Usually. News of such largesse would be a cause for celebration. But, the Port Authority did not ask for the $100million, said it did not know about the grant, and it is not very interested in the project.

The unusual circumstances surrounding the $100million grant ‒ which dwarfs all other individual appropriations for New York ‒ reveal much about the peculiarities of federal transportation spending, in which huge appropriations are approved every few years in a manner that that some deride as a pork opportunity.

In the August 11, 2005 issue of Crain's Business Week Greg David's article entitled NY Harbor tunnel a drain on worthier transit projects mentions that he was visited by a unnamed congressman who admitted that he saw no value in Congressman Jerrold Nadler's dream to build a freight tunnel under New York Harbor. I am not going to tell Jerry that," he said. If I did, Jerry would try to eliminate my projects.

The passage of the recent $286.4billion highway and transit bill in congress shows how deeply that attitude has taken hold in Washington. Rather than bringing more aid to New York, such political logrolling threatens the region's most important projects. The writer also mentions that Nadler realizes that the day of a busy port in Brooklyn are long gone and is now trying to turn his scheme into a national security measure. He's promoting the tunnel as a means to keep the economy moving if terrorist disable the George Washington Bridge. The article also mentions how Congressman Anthony Weiner won $15 million in the bill for ferries to connect the Rockaways with Manhattan. Never mind that the three boats required will cost more than that sum and that studies have shown that such a service would require huge subsidies.

I can assure you that the people of Brooklyn, in particular the Borough Park section, are very upset with Congressman Nadler's dream. Indeed they are as upset with him as the people in Queens are with Congressman Anthony Weiner, another tunnel advocate.

Congressman Weiner's attitude toward his constituents anti‒tunnel stance is rooted in the fact that even in his college days at SUNY- Plattsburgh he failed to do his homework. Dr. Stephen Steinlight noted in a July 23, 2004 article that he wrote for FrontPageMagizne.com that he somehow managed to get him through the English Composition course that he had previously flunked. But, when he visited the junior congressman in Washington he spoke disparagingly about things academic- such as reading books and thinking abstractly ‒ he lavishly praised himself for having honed a for more greater source of wisdom. (He imagines his street smarts equal to Dirty Harry's.)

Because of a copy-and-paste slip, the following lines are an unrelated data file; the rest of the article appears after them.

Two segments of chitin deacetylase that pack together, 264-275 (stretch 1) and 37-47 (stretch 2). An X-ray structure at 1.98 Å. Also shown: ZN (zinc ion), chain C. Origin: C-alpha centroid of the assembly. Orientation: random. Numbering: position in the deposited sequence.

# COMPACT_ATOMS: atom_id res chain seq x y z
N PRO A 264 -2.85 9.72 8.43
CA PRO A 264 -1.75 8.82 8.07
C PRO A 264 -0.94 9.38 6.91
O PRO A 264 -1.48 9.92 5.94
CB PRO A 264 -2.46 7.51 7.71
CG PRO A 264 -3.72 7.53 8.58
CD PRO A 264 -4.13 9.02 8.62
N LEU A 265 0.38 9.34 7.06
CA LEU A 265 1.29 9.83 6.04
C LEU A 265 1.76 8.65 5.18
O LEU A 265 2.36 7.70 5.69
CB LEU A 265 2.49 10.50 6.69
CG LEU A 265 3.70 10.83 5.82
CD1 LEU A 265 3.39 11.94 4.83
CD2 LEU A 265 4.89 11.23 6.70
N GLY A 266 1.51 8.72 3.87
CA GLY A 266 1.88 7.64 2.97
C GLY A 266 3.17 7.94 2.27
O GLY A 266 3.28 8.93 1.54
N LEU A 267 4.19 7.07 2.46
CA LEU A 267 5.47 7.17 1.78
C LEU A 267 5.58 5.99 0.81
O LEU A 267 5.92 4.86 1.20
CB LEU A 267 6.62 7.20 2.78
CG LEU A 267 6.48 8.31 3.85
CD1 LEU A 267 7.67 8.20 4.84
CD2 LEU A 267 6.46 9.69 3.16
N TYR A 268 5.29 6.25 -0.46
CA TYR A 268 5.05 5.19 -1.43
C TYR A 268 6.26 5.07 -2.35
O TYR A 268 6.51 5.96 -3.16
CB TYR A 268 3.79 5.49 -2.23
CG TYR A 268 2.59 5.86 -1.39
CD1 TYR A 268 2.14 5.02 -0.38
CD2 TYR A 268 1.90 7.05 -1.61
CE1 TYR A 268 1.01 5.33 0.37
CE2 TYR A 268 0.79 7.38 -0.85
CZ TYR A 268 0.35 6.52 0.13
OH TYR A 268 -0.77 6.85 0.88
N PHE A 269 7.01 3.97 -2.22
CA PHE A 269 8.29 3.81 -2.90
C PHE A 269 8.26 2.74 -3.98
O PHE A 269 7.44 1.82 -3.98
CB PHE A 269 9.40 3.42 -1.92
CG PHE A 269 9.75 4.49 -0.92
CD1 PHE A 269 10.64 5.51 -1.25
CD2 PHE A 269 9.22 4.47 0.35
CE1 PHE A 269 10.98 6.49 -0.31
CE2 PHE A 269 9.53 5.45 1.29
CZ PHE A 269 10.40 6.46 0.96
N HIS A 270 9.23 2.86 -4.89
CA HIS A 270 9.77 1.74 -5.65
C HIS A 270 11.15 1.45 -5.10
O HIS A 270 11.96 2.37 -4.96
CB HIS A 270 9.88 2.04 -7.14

Congressman Weiner's poor study habits and failure to do the necessary research to understand that the Tunnel would not solve the truck traffic problem but only jeopardize the well being of many neighborhoods in his congressional district underscores the evaluation made by Dr. Steinlight of Congressman Weiner ‒ an intellectually slovenly, arrogant know-nothing. Now! He has the crust to throw his hat in the ring for Mayor of the City of New York.

Mayor Bloomberg was graduated from Harvard with an MBA – he always did his homework. Mayor Bloomberg studied the Cross Harbor Rail Freight Tunnel project from the social and business aspect that is why he realized it did not make sense and should not be done. Congressman Weiner is only looking at the political aspect and singing the Nadler Song ‒ How Can I Waste the Taxpayers' Money?